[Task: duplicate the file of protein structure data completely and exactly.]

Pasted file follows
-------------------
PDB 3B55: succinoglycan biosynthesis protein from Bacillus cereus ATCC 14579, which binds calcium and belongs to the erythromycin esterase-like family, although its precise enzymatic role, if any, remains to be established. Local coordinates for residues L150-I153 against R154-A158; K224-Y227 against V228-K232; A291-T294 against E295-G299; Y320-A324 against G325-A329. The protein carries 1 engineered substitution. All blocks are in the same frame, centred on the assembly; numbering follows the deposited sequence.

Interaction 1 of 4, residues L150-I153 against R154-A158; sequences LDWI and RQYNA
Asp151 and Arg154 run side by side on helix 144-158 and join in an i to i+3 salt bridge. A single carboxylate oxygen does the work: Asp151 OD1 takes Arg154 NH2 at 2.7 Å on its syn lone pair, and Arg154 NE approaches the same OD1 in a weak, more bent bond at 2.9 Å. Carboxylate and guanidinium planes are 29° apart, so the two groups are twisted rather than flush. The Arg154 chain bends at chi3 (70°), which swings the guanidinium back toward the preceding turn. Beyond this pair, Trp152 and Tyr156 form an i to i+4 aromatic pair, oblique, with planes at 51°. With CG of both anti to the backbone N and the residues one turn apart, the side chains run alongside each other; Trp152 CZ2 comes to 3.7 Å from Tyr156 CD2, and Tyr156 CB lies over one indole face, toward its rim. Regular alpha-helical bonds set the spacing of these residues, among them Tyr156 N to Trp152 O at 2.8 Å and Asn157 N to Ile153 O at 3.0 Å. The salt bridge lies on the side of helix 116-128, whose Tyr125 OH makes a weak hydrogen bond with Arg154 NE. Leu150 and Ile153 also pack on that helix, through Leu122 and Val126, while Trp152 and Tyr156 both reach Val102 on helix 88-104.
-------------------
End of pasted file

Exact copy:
PDB 3B55: succinoglycan biosynthesis protein from Bacillus cereus ATCC 14579, which binds calcium and belongs to the erythromycin esterase-like family, although its precise enzymatic role, if any, remains to be established. Local coordinates for residues L150-I153 against R154-A158; K224-Y227 against V228-K232; A291-T294 against E295-G299; Y320-A324 against G325-A329. The protein carries 1 engineered substitution. All blocks are in the same frame, centred on the assembly; numbering follows the deposited sequence.

Interaction 1 of 4, residues L150-I153 against R154-A158; sequences LDWI and RQYNA
Asp151 and Arg154 run side by side on helix 144-158 and join in an i to i+3 salt bridge. A single carboxylate oxygen does the work: Asp151 OD1 takes Arg154 NH2 at 2.7 Å on its syn lone pair, and Arg154 NE approaches the same OD1 in a weak, more bent bond at 2.9 Å. Carboxylate and guanidinium planes are 29° apart, so the two groups are twisted rather than flush. The Arg154 chain bends at chi3 (70°), which swings the guanidinium back toward the preceding turn. Beyond this pair, Trp152 and Tyr156 form an i to i+4 aromatic pair, oblique, with planes at 51°. With CG of both anti to the backbone N and the residues one turn apart, the side chains run alongside each other; Trp152 CZ2 comes to 3.7 Å from Tyr156 CD2, and Tyr156 CB lies over one indole face, toward its rim. Regular alpha-helical bonds set the spacing of these residues, among them Tyr156 N to Trp152 O at 2.8 Å and Asn157 N to Ile153 O at 3.0 Å. The salt bridge lies on the side of helix 116-128, whose Tyr125 OH makes a weak hydrogen bond with Arg154 NE. Leu150 and Ile153 also pack on that helix, through Leu122 and Val126, while Trp152 and Tyr156 both reach Val102 on helix 88-104.